Employee’s widow can sue Walmart for life insurance benefits – 6th Circ

The logo of a Walmart Superstore is seen during the outbreak of the coronavirus disease (COVID-19), in Rosemead, California, U.S., June 11, 2020. Picture taken June 11, 2020. REUTERS/Mario Anzuoni

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  • Lower court dismissed ERISA claims, saying Walmart was merely performing a ‘departmental function’
  • The appeals court said Walmart did not qualify for this defense since it controlled the benefits plan

A federal appeals court on Tuesday revived much of the lawsuit brought by the widow of a Walmart host who accuses the mega-retailer of voiding her husband’s life insurance policy and overcharging him for disability insurance premiums.

The 6th US Circuit Court of Appeals says a lower court erred in dismissing Ruth Mae Chelf’s claims for breach of fiduciary duty based on the ‘ministerial function’ exception to ERISA, the federal law governing employee benefit plans.

This defense was not available to Walmart because it only protects those “who do not have the authority to make decisions about planning policy, interpretations, practices, or procedures” from being held to the standard of care. high required of trustees, Circuit Judge Jane B. Stranch writes for the appeals court.

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“On the contrary, (Walmart) was a fiduciary because it unquestionably exercised control over the assets of the plan when it managed Mr. Chelf’s bonuses, exercised control over the disposition of the assets of the plan and had discretion over the plan administration. Stranch wrote, joined by circuit judges Karen Nelson Moore and Eric Clay.

Walmart and its attorney, J. Gordon Howard of Russell Oliver & Stephens, did not immediately respond to requests for comment.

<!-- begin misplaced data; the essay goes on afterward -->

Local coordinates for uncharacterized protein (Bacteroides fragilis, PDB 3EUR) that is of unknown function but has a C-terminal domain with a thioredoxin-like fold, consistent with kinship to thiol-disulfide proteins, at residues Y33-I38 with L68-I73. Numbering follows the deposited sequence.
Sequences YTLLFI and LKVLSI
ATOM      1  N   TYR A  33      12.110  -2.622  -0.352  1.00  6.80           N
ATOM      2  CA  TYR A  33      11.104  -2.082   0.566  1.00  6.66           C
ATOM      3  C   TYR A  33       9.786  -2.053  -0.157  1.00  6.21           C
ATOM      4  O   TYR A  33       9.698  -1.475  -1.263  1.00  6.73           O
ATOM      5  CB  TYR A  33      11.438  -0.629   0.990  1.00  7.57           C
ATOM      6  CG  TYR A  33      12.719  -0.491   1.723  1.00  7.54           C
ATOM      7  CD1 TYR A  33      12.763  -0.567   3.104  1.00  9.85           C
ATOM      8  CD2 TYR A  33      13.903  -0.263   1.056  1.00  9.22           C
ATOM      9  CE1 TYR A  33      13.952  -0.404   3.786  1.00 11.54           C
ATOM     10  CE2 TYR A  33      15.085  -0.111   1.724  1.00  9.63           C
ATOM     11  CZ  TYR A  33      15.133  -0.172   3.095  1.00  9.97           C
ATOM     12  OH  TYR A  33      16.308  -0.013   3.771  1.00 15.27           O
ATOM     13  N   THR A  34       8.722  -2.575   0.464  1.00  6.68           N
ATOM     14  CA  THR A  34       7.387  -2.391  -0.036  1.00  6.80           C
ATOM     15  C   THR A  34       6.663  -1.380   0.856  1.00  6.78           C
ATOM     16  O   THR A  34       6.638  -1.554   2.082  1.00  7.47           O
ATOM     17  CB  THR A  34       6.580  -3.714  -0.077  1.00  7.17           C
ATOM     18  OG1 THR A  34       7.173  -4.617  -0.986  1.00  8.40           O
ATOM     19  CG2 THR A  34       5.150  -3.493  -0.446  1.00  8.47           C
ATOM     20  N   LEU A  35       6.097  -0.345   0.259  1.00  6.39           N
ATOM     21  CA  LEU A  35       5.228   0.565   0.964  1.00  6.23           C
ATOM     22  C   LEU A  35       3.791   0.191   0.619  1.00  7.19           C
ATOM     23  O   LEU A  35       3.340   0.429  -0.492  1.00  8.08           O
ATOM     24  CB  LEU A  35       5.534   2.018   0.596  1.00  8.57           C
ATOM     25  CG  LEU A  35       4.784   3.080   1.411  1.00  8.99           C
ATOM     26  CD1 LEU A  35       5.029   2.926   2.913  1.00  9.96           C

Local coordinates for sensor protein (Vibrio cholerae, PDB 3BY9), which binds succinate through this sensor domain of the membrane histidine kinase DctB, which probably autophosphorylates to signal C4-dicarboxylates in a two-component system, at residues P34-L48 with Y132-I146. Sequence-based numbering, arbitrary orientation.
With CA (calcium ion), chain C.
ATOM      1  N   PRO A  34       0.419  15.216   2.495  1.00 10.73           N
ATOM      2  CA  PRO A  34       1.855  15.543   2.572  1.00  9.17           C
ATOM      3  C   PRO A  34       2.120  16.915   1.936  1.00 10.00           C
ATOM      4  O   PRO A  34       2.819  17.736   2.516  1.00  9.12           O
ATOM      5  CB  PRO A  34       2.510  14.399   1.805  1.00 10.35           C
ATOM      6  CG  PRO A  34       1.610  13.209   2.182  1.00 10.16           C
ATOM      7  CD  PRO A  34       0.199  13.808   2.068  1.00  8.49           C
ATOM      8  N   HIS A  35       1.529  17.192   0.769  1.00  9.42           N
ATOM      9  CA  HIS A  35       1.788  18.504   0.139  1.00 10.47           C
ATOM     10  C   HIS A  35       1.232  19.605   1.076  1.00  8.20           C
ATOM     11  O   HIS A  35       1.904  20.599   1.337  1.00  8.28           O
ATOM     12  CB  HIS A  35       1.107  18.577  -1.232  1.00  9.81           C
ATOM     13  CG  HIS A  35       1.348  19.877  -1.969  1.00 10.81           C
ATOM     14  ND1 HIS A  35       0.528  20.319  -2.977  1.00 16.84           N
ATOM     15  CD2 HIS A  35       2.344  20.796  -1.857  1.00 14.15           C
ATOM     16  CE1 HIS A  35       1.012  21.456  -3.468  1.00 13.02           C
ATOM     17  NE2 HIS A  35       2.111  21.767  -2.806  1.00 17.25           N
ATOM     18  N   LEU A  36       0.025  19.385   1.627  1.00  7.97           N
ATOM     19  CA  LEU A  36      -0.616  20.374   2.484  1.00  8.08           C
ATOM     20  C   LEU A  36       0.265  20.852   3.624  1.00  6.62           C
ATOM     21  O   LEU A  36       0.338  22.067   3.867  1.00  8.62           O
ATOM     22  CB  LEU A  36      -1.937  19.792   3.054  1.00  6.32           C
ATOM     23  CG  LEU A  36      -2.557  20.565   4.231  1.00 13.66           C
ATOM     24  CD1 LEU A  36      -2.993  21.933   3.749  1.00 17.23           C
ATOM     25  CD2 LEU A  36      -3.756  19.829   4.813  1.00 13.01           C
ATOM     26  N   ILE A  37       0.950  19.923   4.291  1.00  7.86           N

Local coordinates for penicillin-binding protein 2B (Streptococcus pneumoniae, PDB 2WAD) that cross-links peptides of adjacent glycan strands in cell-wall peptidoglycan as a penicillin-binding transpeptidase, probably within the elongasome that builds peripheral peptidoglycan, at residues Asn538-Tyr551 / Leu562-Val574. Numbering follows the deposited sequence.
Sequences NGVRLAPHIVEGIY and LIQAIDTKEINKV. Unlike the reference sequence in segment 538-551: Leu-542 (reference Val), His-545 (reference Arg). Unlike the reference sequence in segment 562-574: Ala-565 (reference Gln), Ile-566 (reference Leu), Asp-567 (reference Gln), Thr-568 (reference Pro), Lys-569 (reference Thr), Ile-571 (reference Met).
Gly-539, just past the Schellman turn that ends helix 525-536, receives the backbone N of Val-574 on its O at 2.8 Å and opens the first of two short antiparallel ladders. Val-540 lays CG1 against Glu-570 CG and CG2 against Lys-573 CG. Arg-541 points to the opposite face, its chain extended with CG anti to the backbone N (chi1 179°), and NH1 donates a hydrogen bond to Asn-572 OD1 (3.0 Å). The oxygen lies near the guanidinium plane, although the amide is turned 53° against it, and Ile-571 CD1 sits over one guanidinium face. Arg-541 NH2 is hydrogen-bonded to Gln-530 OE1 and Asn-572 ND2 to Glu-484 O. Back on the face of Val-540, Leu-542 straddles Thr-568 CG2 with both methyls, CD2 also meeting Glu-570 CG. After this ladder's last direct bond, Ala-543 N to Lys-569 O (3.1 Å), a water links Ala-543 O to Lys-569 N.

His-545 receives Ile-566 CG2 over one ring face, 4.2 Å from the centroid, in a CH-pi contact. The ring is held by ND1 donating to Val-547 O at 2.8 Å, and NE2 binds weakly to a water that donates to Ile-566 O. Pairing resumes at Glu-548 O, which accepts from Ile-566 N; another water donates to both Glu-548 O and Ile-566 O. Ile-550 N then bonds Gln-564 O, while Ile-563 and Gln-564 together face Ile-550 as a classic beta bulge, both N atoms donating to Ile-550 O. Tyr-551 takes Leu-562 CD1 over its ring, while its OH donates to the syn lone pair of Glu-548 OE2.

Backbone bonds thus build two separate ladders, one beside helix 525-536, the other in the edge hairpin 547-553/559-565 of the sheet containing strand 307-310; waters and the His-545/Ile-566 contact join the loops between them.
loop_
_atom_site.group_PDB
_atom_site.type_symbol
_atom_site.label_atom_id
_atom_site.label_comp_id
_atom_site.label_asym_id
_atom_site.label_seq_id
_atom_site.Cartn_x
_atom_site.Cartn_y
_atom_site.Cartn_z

Ms. Chelf’s lawyers at Grabhorn Law|Insured Rights also did not have an immediate response.

According to an online obituary, Elmer Chelf worked in Kentucky as a Walmart front desk for 16 years after retiring from his career as an insurance salesman. He died in 2016 at the age of 80.

Ms. Chelf sued Walmart and Prudential, which underwrote Walmart’s insurance benefits, in federal court in Louisville in 2017.

The lawsuit alleged that Walmart and Prudential shared responsibility for canceling a $25,000 supplemental coverage policy without notice at some point before her husband’s death; that Walmart had not disclosed information on various options for keeping the policy active, such as applying its unused vacation to cover the premium; and that he had been overcharged for 18 months of disability insurance.

Prudential settled with Ms Chelf after the judge dismissed her claims against Walmart. She did not participate in the call.

The 6th Circuit revived Ms Chelf’s claims that Walmart breached its fiduciary duties by mismanaging plan assets (for example, by ‘diverting’ disability premiums rather than applying them to the insurance policy -life).

He upheld the denial of her non-disclosure requests, but said the judge could decide on remand whether she should be allowed to refine them with an amended complaint.

The case is Ruth Mae Chelf v. Prudential Insurance Co, Administrative Committee for Associates Health and Welfare Plan, Wal-Mart Associates Inc, 6th U.S. Circuit Court of Appeals No. 20-6097.

For Chelf: Andrew Grabhorn and Michael Grabhorn of Grabhorn Law | Rights assured

For Walmart: J. Gordon Howard of Russell Oliver & Stephens

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